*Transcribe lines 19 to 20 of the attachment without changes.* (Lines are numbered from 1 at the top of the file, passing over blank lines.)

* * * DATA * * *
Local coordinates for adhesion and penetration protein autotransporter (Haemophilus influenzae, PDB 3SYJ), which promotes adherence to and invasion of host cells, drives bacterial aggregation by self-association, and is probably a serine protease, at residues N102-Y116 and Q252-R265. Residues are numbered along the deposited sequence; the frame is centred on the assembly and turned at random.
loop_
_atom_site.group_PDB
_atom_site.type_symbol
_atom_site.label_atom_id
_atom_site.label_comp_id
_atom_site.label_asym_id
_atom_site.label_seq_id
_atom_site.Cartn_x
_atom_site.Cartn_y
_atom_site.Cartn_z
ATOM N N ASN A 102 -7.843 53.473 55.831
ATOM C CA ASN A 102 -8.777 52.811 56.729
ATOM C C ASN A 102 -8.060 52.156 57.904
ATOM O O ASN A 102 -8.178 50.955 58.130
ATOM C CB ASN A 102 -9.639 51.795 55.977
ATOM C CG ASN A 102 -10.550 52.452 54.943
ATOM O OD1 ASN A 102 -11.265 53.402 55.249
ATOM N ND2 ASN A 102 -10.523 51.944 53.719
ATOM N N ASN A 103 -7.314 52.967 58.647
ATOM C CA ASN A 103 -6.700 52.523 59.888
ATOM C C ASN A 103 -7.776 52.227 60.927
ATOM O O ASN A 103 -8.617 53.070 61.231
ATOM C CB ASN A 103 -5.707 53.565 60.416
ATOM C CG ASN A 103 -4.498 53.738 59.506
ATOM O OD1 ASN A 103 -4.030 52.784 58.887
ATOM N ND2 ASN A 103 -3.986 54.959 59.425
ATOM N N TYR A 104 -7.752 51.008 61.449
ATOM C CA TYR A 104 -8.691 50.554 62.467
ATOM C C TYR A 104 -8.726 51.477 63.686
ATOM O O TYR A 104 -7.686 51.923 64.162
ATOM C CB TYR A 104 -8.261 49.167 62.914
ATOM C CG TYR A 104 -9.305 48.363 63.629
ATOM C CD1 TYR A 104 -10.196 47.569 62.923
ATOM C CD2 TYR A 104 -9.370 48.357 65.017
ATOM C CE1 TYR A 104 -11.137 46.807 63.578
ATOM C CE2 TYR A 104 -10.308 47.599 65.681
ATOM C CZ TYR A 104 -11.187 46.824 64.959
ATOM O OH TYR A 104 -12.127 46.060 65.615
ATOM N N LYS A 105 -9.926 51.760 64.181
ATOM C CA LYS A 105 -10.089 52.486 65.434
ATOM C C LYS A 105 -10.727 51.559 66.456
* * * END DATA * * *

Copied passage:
ATOM N ND2 ASN A 102 -10.523 51.944 53.719
ATOM N N ASN A 103 -7.314 52.967 58.647